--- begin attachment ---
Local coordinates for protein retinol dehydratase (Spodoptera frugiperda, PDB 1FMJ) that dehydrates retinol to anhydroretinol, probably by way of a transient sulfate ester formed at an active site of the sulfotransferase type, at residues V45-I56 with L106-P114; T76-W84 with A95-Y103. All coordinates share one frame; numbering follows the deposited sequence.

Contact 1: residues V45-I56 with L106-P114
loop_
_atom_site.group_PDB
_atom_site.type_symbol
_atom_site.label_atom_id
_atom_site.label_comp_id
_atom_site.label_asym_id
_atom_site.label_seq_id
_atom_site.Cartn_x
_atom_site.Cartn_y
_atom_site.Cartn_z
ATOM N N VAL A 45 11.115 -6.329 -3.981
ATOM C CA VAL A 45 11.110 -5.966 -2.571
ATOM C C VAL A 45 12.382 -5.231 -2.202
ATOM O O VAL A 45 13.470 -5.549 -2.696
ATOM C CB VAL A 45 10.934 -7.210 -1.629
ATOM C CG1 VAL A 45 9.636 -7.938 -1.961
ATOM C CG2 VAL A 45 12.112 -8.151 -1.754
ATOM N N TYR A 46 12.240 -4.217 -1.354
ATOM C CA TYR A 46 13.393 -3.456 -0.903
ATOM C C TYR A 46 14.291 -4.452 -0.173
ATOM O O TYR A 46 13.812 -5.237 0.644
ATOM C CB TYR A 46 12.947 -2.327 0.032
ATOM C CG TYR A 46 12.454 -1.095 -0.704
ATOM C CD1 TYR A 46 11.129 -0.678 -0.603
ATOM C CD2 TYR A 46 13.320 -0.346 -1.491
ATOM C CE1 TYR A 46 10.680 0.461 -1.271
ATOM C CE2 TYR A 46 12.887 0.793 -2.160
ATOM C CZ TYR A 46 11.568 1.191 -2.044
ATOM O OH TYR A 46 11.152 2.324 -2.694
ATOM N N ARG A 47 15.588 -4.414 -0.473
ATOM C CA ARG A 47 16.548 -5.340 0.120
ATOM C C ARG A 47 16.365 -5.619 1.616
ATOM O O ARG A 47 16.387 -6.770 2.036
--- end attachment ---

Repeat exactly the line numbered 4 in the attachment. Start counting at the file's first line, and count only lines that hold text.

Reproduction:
_atom_site.group_PDB